You would be surprised how the audience gets so excited just with each other in that workshop that they’ve been able to talk about the elephant in the room.
So again, whoever is your master of ceremonies, whoever is the host of your event. All big events should have a host. It’s not just “Hi, I’m the CEO and I’m going to come up every morning and introduce things.” There needs to be somebody who’s the host. There’s two ways you can do this. You can find somebody in your company who has those skills, and wants to be up there doing it. Often times though, if it’s a company meeting, people pick the director of sales, but the problem is, to properly host, it means you’re 100% the host all the time. It means that, on the breaks, you’re the host, at the meals you’re the host, and that doesn’t mean you’re on stage. It means you’re walking around to tables and talking to people. It means you’re hanging out in the bar.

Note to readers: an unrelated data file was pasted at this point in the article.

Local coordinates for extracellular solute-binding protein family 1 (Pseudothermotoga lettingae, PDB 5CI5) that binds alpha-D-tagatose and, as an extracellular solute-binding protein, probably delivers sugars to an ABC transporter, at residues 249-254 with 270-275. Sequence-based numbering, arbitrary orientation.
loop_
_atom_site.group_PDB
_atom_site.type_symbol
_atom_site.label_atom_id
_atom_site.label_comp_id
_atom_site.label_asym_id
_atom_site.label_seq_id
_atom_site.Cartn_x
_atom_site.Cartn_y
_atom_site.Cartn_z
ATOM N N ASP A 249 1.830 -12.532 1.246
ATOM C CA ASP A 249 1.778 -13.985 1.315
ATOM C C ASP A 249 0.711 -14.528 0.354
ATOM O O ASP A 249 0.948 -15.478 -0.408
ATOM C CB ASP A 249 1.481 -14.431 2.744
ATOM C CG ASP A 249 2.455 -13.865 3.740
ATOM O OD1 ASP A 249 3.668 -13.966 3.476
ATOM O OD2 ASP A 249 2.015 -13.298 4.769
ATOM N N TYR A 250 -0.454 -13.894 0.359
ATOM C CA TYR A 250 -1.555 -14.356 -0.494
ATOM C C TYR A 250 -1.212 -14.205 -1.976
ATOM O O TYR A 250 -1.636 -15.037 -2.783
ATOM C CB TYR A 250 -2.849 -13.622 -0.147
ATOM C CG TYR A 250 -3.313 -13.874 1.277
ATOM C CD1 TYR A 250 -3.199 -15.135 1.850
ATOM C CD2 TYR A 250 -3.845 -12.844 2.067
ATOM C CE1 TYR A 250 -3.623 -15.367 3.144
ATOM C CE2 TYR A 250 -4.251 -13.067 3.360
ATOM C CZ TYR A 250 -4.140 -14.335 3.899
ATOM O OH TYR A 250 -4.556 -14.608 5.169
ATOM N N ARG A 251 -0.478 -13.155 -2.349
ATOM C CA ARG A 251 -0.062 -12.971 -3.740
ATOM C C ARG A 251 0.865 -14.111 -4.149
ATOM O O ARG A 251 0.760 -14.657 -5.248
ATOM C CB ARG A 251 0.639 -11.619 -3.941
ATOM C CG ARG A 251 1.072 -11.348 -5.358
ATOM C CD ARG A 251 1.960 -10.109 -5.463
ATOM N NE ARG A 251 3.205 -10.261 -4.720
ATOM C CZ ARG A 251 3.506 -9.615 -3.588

Your director of sales probably should be talking to customers about real deals that are coming down the pike. What happens is he can’t do both jobs simultaneously, which means he’s either not going to be the perfect host, or she’s not going to be able to help the salespeople close the deal.
So who in the company can be totally dedicated to that? Or, and for totally selfish reasons, I recommend hiring a professional emcee from the outside. Not just because somebody would hire me, because there’s lots of people you can hire, but I actually think that when you bring somebody in from the outside you get a little bit of an advantage. Because the people in your audience, whether you’re an association or a company, know who your team members are, and they already have an opinion of them. Now, I’m not saying it’s a bad opinion. They may love them, but they know them in the role they serve. So no matter what they do on stage, they’re always going to be in that role.